p0s Dec 7, 2012 @ 9:49am
HOWTO: Run Steam without giving it root access
The following HOWTO tells you how to install the Steam for Linux Limited Beta in a separate user account without giving any root privileges to Steam.
This gives you double security:
1. None of the Steam programs is ever executed as root, not even the install script
2. Steam is not even run with privileges of your primary user account. You are told how to generate a second user account which is a sandbox for Steam.

The HOWTO was written and tested on Kubuntu 12.10 amd64 on 2012-12-07.
Here it is: http://pastebin.com/cjA1nQpk
Showing 1-15 of 148 comments
< >
Satoru Dec 7, 2012 @ 10:00am 
Does steam run as root? I just run it from /usr/bin/
p0s Dec 7, 2012 @ 10:07am 
With the normal standard installation procedure, you give root access to the package installer.
The package installer will execute the Steam install script in the package with those root privileges. So yes, the normal installation procedure DOES give root access to Steam.

The fact that you can run it without root afterwards is useless to the security of your system. Once you have run untrustworthy software as root, it can keep the root access and hide itself from you. Once root, always root.
Princess Unicorn Boner Dec 7, 2012 @ 10:10am 
Guys, you're being excessively paranoid. If you don't trust valve, then why are you here? Why do you want their software at all? This is just exceptionally uneccessary.
p0s Dec 7, 2012 @ 10:12am 
It's very simple: If you trust Linux, you can trust it to have secure user account separation. Then you do not have to trust any software which you run in a separate user account. This allows you to run Steam without trusting it.

And as it is closed source software, it is per definition not trustworthy. Thats the primary difference between open and closed source software.
Ralesk Dec 7, 2012 @ 10:20am 
> Once root, always root.

That's rather stupid and needlessly paranoid. Steam (the binary) cannot elevate to root if you run it as a user unless it executes something that's SUID and owned by root. Whether or not it is closed source. If it could, that would mean it can do it on the other account you just created just for Steam — and it would also mean that the Linux user separation is entirely worthless and insecure.

I do understand some of the concern about the installer of course, but the final expanded program, nope.
formkake Dec 7, 2012 @ 10:20am 
OR: manually copy/paste content of deb to system. Run it but don't give password when it asks. Steam will place the updated client nicely in user space. This should be standard installation procedure anyway.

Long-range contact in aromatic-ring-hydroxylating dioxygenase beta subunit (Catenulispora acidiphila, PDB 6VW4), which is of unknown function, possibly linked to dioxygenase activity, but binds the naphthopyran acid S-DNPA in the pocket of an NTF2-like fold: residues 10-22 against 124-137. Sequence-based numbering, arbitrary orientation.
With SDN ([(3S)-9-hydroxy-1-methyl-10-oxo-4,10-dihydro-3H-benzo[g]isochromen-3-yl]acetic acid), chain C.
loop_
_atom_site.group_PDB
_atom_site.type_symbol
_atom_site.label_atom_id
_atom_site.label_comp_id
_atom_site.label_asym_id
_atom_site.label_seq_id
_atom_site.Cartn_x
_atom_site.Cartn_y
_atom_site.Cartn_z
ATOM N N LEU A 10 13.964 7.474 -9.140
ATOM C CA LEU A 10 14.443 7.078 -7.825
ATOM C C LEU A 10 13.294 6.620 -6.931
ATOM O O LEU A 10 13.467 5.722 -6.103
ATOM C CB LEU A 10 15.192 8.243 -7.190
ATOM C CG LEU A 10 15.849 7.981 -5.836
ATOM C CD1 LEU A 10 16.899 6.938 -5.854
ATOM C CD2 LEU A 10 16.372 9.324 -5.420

Last edited by formkake; Dec 7, 2012 @ 10:21am
Princess Unicorn Boner Dec 7, 2012 @ 10:22am 
Originally posted by p0s:
And as it is closed source software, it is per definition not trustworthy. Thats the primary difference between open and closed source software.

Is there a :rolleyes: emoticon around here somewhere?
p0s Dec 7, 2012 @ 10:25am 
Originally posted by Ralesk:
> Once root, always root.
That's rather stupid and needlessly paranoid. Steam (the binary) cannot elevate to root if you run it as a user unless it executes something that's SUID and owned by root. Whether or not it is closed source. If it could, that would mean it can do it on the other account you just created just for Steam — and it would also mean that the Linux user separation is entirely worthless and insecure.

I do understand some of the concern about the installer of course, but the final expanded program, nope.
You are not understanding the process of installing deb packages.
The deb package of Steam contains a program.
This programs is run as root once you install the package.
As this program has root access, it theoretically can do ANYTHING to your system, INCLUDING installing programs which have PERMANENT root access and are run automatically when ever you start your system. You don't need to give root access to them after that, the install script can just configure the system to automatically run them as root.
Again: Once you run an untrustworthy software as root, your system is compromised. Anything which happens in the system after that CANNOT be trusted anymore. The fact that you are not asked for root privileges after the compromise does NOT mean that the system is not compromised. Of course a compromised system will not ask you to give permissions to malicious software anymore.
p0s Dec 7, 2012 @ 10:28am 
Originally posted by IS THAT RACIST?: